The Persian Influence on Mughal India: Political, Social and Cultural Perspectives

By Gauri Sharma.

Published by The International Journal of Interdisciplinary Cultural Studies

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Article: Electronic $US5.00

The link between Persia and India dates back to the age of the Aryans. Research in archeology, anthropology, and the social sciences points to a fusion between ancient Iranian civilization and the civilization of the subcontinent. During all forays from the West, Persia has always been the ordained link, providing the base for the flow of men and ideas, and in the process, contributing to the enrichment of the Indian civilization. The inflow of travellers, mystics, and invaders promoted mutual awareness between India and its neighbours. This inflow of men, though not always Persian, carried with them the rich cultural heritage and refinement of Persia, making it a medium of civilizing the Eastern world. Although mutual exchange of cultural bearings had existed earlier, it was under the Mughals, who were conscious of their Central Asian background, that the influence became profound and enduring. The sixteenth and seventeenth centuries saw the culmination of the process of synthesis of two different forms of cultures interplaying, to the enrichment of both. This paper is an attempt to study the areas where this influence was more pronounced and in a subtle way, led to Mughal cultural transformation from Turko-Mongol robustness to Persian style and ceremonialism.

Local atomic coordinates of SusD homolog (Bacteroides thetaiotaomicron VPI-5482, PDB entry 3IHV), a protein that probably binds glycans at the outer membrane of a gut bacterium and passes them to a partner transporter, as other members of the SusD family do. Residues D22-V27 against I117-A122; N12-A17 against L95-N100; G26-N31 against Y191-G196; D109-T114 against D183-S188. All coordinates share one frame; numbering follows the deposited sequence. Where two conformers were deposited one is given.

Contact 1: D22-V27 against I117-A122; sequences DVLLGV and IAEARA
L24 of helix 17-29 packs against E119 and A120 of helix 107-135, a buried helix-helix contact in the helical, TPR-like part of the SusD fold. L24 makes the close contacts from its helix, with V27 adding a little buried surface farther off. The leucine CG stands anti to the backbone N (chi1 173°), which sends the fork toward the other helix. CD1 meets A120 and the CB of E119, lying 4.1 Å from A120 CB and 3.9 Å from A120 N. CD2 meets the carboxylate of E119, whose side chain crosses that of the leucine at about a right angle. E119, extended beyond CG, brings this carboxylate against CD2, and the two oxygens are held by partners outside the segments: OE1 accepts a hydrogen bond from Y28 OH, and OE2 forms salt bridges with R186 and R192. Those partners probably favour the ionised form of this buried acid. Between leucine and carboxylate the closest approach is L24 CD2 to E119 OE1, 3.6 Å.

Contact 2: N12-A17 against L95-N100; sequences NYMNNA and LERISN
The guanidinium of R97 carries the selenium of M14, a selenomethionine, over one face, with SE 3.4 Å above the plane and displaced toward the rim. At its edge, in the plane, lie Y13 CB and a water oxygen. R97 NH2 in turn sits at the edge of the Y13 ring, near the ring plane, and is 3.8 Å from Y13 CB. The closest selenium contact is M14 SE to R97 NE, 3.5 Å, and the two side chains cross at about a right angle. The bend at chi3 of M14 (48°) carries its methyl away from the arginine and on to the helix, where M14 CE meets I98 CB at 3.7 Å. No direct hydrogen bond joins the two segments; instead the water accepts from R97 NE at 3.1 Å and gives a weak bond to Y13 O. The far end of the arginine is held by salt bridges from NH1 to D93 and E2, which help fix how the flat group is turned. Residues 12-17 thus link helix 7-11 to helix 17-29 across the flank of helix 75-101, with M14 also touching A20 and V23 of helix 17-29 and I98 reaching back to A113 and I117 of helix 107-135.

Keywords: Civilization, Heritage, Literary Culture, Secularism, Court Etiquette, Fine Arts

The International Journal of Interdisciplinary Cultural Studies, Volume 7, Issue 4, pp.49-59. Article: Print (Spiral Bound). Article: Electronic (PDF File; 232.155KB).

Dr. Gauri Sharma

Associate Professor, History, Panjab University, Chandigarh, U.T., India

Dr. Guari Sharma is a senior faculty member of Panjab University and has been teaching postgraduate classes in history for the last twenty years. Sharma’s preferred areas of research and teaching are socio-cultural and economic aspects of medieval Indian history. Sharma holds a master’s degree in philosophy and Ph.D. in history.